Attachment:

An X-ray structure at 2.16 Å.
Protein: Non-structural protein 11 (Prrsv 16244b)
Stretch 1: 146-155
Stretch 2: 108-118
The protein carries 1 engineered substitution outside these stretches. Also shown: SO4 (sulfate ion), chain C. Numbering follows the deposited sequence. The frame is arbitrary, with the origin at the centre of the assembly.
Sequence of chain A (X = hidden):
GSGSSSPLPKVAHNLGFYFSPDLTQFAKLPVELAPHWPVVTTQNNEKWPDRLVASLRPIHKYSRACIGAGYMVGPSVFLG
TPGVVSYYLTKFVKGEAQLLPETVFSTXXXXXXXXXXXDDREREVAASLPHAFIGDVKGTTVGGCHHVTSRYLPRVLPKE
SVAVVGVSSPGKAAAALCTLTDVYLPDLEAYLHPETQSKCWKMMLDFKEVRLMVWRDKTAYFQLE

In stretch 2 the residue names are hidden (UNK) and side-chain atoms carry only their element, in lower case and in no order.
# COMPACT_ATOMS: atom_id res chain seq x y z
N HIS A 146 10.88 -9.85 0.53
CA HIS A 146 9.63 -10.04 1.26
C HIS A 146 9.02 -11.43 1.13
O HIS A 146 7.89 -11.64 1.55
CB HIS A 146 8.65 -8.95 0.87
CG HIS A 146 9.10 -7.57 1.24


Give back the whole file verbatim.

An X-ray structure at 2.16 Å.
Protein: Non-structural protein 11 (Prrsv 16244b)
Stretch 1: 146-155
Stretch 2: 108-118
The protein carries 1 engineered substitution outside these stretches. Also shown: SO4 (sulfate ion), chain C. Numbering follows the deposited sequence. The frame is arbitrary, with the origin at the centre of the assembly.
Sequence of chain A (X = hidden):
GSGSSSPLPKVAHNLGFYFSPDLTQFAKLPVELAPHWPVVTTQNNEKWPDRLVASLRPIHKYSRACIGAGYMVGPSVFLG
TPGVVSYYLTKFVKGEAQLLPETVFSTXXXXXXXXXXXDDREREVAASLPHAFIGDVKGTTVGGCHHVTSRYLPRVLPKE
SVAVVGVSSPGKAAAALCTLTDVYLPDLEAYLHPETQSKCWKMMLDFKEVRLMVWRDKTAYFQLE

In stretch 2 the residue names are hidden (UNK) and side-chain atoms carry only their element, in lower case and in no order.
# COMPACT_ATOMS: atom_id res chain seq x y z
N HIS A 146 10.88 -9.85 0.53
CA HIS A 146 9.63 -10.04 1.26
C HIS A 146 9.02 -11.43 1.13
O HIS A 146 7.89 -11.64 1.55
CB HIS A 146 8.65 -8.95 0.87
CG HIS A 146 9.10 -7.57 1.24